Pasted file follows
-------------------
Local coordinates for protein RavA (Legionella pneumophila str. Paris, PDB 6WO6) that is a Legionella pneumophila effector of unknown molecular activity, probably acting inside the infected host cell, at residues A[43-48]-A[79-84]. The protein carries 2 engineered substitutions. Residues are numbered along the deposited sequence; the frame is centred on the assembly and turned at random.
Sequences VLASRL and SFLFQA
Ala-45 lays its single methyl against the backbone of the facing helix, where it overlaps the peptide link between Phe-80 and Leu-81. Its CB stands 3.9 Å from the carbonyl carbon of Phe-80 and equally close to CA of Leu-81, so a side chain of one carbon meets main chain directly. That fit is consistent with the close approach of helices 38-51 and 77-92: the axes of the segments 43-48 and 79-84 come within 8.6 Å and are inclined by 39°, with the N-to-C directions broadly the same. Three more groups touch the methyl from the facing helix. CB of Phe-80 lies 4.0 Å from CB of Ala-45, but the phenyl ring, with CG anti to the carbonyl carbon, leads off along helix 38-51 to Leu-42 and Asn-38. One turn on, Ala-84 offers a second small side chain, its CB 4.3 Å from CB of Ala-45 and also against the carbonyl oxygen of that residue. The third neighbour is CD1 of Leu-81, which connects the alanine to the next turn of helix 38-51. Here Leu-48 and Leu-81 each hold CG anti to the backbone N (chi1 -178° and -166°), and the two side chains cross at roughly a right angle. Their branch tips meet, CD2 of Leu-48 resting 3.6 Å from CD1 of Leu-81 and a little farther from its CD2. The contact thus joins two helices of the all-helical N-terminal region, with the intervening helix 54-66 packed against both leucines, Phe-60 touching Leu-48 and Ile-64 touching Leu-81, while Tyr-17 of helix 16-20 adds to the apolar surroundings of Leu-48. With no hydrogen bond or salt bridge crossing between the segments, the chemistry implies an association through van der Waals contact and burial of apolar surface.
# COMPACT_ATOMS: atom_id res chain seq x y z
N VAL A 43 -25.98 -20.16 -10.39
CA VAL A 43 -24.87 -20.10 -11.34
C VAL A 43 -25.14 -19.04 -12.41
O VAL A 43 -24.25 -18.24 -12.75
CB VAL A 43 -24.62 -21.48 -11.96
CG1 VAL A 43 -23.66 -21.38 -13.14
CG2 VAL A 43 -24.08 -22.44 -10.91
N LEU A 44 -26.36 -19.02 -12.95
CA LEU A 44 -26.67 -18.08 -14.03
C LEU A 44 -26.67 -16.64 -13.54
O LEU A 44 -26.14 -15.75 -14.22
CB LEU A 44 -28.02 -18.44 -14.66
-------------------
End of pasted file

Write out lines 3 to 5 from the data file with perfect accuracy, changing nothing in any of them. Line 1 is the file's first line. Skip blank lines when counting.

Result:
Ala-45 lays its single methyl against the backbone of the facing helix, where it overlaps the peptide link between Phe-80 and Leu-81. Its CB stands 3.9 Å from the carbonyl carbon of Phe-80 and equally close to CA of Leu-81, so a side chain of one carbon meets main chain directly. That fit is consistent with the close approach of helices 38-51 and 77-92: the axes of the segments 43-48 and 79-84 come within 8.6 Å and are inclined by 39°, with the N-to-C directions broadly the same. Three more groups touch the methyl from the facing helix. CB of Phe-80 lies 4.0 Å from CB of Ala-45, but the phenyl ring, with CG anti to the carbonyl carbon, leads off along helix 38-51 to Leu-42 and Asn-38. One turn on, Ala-84 offers a second small side chain, its CB 4.3 Å from CB of Ala-45 and also against the carbonyl oxygen of that residue. The third neighbour is CD1 of Leu-81, which connects the alanine to the next turn of helix 38-51. Here Leu-48 and Leu-81 each hold CG anti to the backbone N (chi1 -178° and -166°), and the two side chains cross at roughly a right angle. Their branch tips meet, CD2 of Leu-48 resting 3.6 Å from CD1 of Leu-81 and a little farther from its CD2. The contact thus joins two helices of the all-helical N-terminal region, with the intervening helix 54-66 packed against both leucines, Phe-60 touching Leu-48 and Ile-64 touching Leu-81, while Tyr-17 of helix 16-20 adds to the apolar surroundings of Leu-48. With no hydrogen bond or salt bridge crossing between the segments, the chemistry implies an association through van der Waals contact and burial of apolar surface.
# COMPACT_ATOMS: atom_id res chain seq x y z
N VAL A 43 -25.98 -20.16 -10.39